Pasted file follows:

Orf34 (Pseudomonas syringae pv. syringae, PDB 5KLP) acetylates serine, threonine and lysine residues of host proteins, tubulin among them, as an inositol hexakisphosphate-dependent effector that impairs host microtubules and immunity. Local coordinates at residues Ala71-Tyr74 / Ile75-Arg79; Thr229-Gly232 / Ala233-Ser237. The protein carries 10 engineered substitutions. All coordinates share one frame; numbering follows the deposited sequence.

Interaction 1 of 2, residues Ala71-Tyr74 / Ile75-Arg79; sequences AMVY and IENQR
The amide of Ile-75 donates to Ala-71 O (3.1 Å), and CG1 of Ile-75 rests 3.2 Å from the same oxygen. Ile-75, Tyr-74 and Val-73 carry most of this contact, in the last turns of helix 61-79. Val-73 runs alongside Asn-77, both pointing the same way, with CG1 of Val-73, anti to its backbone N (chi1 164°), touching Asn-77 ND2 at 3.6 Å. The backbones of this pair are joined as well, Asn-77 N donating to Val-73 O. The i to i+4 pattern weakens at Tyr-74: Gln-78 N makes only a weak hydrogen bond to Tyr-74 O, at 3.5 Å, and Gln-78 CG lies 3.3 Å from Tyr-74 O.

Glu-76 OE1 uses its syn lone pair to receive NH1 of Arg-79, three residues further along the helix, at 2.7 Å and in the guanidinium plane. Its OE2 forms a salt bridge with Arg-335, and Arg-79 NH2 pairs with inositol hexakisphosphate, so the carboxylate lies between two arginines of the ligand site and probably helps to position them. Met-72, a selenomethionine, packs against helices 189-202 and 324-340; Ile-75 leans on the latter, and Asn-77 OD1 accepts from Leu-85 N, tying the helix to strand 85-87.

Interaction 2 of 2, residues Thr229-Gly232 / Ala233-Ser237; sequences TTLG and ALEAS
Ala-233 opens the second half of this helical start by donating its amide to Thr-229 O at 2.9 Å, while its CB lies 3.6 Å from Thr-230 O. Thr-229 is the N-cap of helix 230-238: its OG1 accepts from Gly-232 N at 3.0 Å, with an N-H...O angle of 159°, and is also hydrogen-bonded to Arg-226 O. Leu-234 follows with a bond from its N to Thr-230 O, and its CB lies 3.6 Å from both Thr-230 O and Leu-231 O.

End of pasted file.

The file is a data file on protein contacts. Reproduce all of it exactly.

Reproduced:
Orf34 (Pseudomonas syringae pv. syringae, PDB 5KLP) acetylates serine, threonine and lysine residues of host proteins, tubulin among them, as an inositol hexakisphosphate-dependent effector that impairs host microtubules and immunity. Local coordinates at residues Ala71-Tyr74 / Ile75-Arg79; Thr229-Gly232 / Ala233-Ser237. The protein carries 10 engineered substitutions. All coordinates share one frame; numbering follows the deposited sequence.

Interaction 1 of 2, residues Ala71-Tyr74 / Ile75-Arg79; sequences AMVY and IENQR
The amide of Ile-75 donates to Ala-71 O (3.1 Å), and CG1 of Ile-75 rests 3.2 Å from the same oxygen. Ile-75, Tyr-74 and Val-73 carry most of this contact, in the last turns of helix 61-79. Val-73 runs alongside Asn-77, both pointing the same way, with CG1 of Val-73, anti to its backbone N (chi1 164°), touching Asn-77 ND2 at 3.6 Å. The backbones of this pair are joined as well, Asn-77 N donating to Val-73 O. The i to i+4 pattern weakens at Tyr-74: Gln-78 N makes only a weak hydrogen bond to Tyr-74 O, at 3.5 Å, and Gln-78 CG lies 3.3 Å from Tyr-74 O.

Glu-76 OE1 uses its syn lone pair to receive NH1 of Arg-79, three residues further along the helix, at 2.7 Å and in the guanidinium plane. Its OE2 forms a salt bridge with Arg-335, and Arg-79 NH2 pairs with inositol hexakisphosphate, so the carboxylate lies between two arginines of the ligand site and probably helps to position them. Met-72, a selenomethionine, packs against helices 189-202 and 324-340; Ile-75 leans on the latter, and Asn-77 OD1 accepts from Leu-85 N, tying the helix to strand 85-87.

Interaction 2 of 2, residues Thr229-Gly232 / Ala233-Ser237; sequences TTLG and ALEAS
Ala-233 opens the second half of this helical start by donating its amide to Thr-229 O at 2.9 Å, while its CB lies 3.6 Å from Thr-230 O. Thr-229 is the N-cap of helix 230-238: its OG1 accepts from Gly-232 N at 3.0 Å, with an N-H...O angle of 159°, and is also hydrogen-bonded to Arg-226 O. Leu-234 follows with a bond from its N to Thr-230 O, and its CB lies 3.6 Å from both Thr-230 O and Leu-231 O.